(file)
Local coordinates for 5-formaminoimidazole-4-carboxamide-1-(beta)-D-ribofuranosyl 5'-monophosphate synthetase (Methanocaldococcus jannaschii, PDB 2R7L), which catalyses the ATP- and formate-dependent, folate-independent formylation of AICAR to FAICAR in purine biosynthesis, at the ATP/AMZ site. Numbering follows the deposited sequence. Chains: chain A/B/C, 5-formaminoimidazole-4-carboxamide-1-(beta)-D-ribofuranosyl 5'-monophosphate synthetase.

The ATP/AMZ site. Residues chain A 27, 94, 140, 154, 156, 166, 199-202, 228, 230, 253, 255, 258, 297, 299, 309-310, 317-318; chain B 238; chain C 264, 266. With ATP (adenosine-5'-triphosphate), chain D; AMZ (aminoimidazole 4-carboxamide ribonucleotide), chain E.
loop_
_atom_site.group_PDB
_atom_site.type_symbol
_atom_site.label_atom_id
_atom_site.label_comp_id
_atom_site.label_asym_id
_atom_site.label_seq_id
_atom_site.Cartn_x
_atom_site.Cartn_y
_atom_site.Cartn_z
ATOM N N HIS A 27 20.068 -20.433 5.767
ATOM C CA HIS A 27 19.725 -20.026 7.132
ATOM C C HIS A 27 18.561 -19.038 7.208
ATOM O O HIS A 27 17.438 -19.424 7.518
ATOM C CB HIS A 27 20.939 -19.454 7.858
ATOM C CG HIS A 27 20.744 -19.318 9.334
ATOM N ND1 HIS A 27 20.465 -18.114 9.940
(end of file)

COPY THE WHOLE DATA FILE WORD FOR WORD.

Local coordinates for 5-formaminoimidazole-4-carboxamide-1-(beta)-D-ribofuranosyl 5'-monophosphate synthetase (Methanocaldococcus jannaschii, PDB 2R7L), which catalyses the ATP- and formate-dependent, folate-independent formylation of AICAR to FAICAR in purine biosynthesis, at the ATP/AMZ site. Numbering follows the deposited sequence. Chains: chain A/B/C, 5-formaminoimidazole-4-carboxamide-1-(beta)-D-ribofuranosyl 5'-monophosphate synthetase.

The ATP/AMZ site. Residues chain A 27, 94, 140, 154, 156, 166, 199-202, 228, 230, 253, 255, 258, 297, 299, 309-310, 317-318; chain B 238; chain C 264, 266. With ATP (adenosine-5'-triphosphate), chain D; AMZ (aminoimidazole 4-carboxamide ribonucleotide), chain E.
loop_
_atom_site.group_PDB
_atom_site.type_symbol
_atom_site.label_atom_id
_atom_site.label_comp_id
_atom_site.label_asym_id
_atom_site.label_seq_id
_atom_site.Cartn_x
_atom_site.Cartn_y
_atom_site.Cartn_z
ATOM N N HIS A 27 20.068 -20.433 5.767
ATOM C CA HIS A 27 19.725 -20.026 7.132
ATOM C C HIS A 27 18.561 -19.038 7.208
ATOM O O HIS A 27 17.438 -19.424 7.518
ATOM C CB HIS A 27 20.939 -19.454 7.858
ATOM C CG HIS A 27 20.744 -19.318 9.334
ATOM N ND1 HIS A 27 20.465 -18.114 9.940